Twitter Guilt

June 12, 2009 at 10:40 am (By Amba) (, , , , )

I think I got into my first real Twitter jam session last night — those polyphonic volleys where you have to run and leap and snap each other’s responses out of the air like a dog playing Frisbee or an orca voguing for fish . . . where you have to track the threads of the conversation by weaving like an undercover detective through the throng of unrelated tweets, and where the elements of the exchange overlap like the parts of a fugue or canon.  And you’re trying to channel big ideas through a 140-character aperture.  It’s a distinctly new kind of mental challenge that takes about eight metaphors to surround and approximate.  If it’s most like any one thing, it’s probably playing jazz in a small combo in a noisy club, straining to hear, not knowing what your fellow musicians are going to play next, but all trying to keep the original melody at least distantly in mind.

So if I was having fun and exercising my brain, why do I feel guilty?

For one thing, I kicked off the thread by going over to Anchoress’s and starting a fight with her.  A friendly fight; we may disagree some of the time but it is (I daresay) with mutual affection and respect.  I felt that my political allergies were getting unbalanced and that I needed to go roll in some nettles on the right.  What drives me nuts on both sides is the way demonizing Bush seems to require deifying Obama, and in turn, demonizing Obama seems to require . . . well, gushing over capitalism, lately.  (And if you recoil from gushing over capitalism, it must mean you hate capitalism and side with those who want to destroy it and bring on socialism . . . no, no, NO!)  The rhetoric itself leads to paranoid black-and-white hyperbole like calling Bush, or now Obama, a “tyrant” poised to end presidential term limits and free elections, and painting an idealized, Norman Rockwell picture like this one of the glories of yeoman free enterprise that airbrushes out the megacorporate excess and fraud.  (Or, on the left, a socialist-realist wall mural depicting the Peaceable Kingdom of multiculturalism — Latina lesbians in overalls! — painted on some desolate urban underpass.)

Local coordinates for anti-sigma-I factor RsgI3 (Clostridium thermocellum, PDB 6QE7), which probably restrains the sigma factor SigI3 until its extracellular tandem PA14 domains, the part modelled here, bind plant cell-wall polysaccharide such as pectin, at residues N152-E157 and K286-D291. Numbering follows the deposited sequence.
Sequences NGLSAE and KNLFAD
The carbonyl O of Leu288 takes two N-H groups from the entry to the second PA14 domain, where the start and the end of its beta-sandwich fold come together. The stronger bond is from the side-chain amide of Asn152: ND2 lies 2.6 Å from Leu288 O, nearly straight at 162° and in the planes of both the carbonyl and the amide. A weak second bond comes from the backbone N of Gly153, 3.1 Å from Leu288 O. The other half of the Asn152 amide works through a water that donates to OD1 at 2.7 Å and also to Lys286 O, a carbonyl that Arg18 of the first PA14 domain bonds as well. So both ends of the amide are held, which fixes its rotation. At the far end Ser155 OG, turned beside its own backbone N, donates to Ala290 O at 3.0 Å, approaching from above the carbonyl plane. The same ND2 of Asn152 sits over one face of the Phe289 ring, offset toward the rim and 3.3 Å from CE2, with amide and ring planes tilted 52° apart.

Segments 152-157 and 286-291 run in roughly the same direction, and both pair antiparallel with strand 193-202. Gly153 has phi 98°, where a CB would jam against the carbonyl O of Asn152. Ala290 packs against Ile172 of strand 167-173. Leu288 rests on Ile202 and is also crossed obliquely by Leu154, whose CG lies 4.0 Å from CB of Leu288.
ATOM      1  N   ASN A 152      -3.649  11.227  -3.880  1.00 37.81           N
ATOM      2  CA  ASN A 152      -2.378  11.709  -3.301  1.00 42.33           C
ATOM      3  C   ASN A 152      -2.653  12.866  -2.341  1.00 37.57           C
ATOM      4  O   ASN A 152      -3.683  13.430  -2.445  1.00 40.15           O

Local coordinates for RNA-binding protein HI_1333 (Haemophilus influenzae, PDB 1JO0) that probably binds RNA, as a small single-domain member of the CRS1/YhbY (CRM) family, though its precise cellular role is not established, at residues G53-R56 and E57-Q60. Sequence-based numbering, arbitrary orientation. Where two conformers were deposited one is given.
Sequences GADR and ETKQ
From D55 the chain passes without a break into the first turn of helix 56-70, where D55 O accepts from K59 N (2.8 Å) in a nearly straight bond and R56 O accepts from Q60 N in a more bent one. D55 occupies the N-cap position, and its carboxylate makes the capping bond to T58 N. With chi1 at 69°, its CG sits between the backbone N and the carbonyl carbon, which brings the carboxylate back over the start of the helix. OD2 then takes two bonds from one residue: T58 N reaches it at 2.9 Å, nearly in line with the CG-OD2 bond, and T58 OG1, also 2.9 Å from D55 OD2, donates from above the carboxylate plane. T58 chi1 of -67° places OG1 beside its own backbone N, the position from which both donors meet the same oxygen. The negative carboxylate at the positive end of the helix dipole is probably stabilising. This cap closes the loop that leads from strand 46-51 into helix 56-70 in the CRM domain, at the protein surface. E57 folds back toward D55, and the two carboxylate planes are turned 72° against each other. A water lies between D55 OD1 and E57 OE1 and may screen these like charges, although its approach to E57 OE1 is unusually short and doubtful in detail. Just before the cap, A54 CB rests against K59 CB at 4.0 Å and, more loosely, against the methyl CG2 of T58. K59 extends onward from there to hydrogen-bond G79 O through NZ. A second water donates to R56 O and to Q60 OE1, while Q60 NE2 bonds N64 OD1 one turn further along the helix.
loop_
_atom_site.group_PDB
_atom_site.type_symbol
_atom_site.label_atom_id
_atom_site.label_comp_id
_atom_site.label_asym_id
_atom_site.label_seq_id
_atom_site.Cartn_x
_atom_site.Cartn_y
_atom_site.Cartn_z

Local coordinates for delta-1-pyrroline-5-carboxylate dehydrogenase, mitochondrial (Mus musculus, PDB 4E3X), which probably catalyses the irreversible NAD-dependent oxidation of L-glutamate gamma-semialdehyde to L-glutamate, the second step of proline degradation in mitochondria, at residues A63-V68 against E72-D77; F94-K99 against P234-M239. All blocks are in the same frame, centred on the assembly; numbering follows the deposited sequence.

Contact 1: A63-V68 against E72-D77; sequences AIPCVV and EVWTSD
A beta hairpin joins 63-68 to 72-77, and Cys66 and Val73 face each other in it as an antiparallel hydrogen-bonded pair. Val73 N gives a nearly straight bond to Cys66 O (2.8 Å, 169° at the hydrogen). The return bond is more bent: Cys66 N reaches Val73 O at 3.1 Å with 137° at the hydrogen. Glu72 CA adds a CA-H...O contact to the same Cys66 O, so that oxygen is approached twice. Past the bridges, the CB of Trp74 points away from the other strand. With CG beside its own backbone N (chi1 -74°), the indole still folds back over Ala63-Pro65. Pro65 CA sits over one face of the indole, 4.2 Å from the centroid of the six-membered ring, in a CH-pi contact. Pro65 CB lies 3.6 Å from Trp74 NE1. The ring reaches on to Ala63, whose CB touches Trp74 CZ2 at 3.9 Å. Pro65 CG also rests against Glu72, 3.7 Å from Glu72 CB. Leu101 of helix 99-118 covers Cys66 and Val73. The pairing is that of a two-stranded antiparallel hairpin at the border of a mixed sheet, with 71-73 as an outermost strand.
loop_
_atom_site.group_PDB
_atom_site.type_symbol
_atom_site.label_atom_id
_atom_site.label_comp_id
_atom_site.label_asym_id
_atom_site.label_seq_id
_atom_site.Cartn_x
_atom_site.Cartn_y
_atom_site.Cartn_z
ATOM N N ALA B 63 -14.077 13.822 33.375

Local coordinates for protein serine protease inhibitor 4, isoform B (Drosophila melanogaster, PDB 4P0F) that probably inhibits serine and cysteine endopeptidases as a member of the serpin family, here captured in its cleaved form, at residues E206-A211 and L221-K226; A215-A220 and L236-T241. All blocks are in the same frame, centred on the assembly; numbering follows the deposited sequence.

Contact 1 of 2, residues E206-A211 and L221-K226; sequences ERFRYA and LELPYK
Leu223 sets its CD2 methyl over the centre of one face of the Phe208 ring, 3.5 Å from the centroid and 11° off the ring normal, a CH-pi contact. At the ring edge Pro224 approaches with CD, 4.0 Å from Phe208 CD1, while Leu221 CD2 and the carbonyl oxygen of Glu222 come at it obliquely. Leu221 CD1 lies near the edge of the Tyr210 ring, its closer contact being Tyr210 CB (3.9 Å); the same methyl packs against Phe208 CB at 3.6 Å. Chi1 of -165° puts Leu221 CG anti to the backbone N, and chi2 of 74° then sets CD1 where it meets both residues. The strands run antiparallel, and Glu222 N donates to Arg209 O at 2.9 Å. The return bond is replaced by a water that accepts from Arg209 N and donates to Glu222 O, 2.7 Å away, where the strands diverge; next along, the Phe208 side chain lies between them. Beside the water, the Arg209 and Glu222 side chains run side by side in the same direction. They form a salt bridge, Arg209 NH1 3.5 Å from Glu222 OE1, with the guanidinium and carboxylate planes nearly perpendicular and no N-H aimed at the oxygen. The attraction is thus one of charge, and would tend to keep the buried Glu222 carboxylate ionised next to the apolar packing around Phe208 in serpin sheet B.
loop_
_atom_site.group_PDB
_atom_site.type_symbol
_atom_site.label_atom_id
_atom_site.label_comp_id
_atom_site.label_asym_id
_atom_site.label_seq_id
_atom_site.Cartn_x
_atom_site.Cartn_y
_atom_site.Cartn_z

So why do I feel guilty about such an observation? Because I realized that I am not the audience for blog posts of this sort.  They’re publicly posted, of course, the way a patriotic brass-band concert might be held in a public park, but it’s not polite to disrupt such a concert; if the oompah of Sousa sets your teeth on edge, just leave.  Criticizing such posts is as mean-spirited and irrelevant as fisking some other country’s national anthem.  People on the right (and left) write these posts for each other.  They’re hymns of agreement, they’re meant to rouse and rally and tune resolve.  They’re tuned to a pitch I cannot hear, or can’t hear without distortion.  In other words, it’s none of my business, and to go over there just to aggravate myself is rude.  Of course, that’s not what I go for; I go for goosebumps, like this and this.  I think I should keep my aggravation to myself instead of putting it on gratuitous display.

But there’s another kind of Twitter guilt I’m feeling that’s harder to define.  An intense conversation can’t be called a waste of time, so that’s not it.  What is it?  It feels reckless, irresponsible, heady, to be throwing big ideas around like that.  Too much reward for too little work?  Shame at having given in to the temptation to hold forth on things I know nothing about?  (How grandiose one can be in miniature!)  Twits rush in where angels fear to tread?  There was a kind of unearned intoxication . . .  Ah!  I know where I recognize this feeling from!

The hung-over morning after a college bull session.

UPDATE: And now I can pinpoint it a little further:  although I write about ideas a lot — in many cases, they’re all I’ve got — I’m wary of them.  I have a little bit of a “no ideas but in things” bias.  Ideas are like hot-air balloons:  they can easily get untethered from the earth and float bloatedly away.  Sometimes Twitter is like a collective balloon release.

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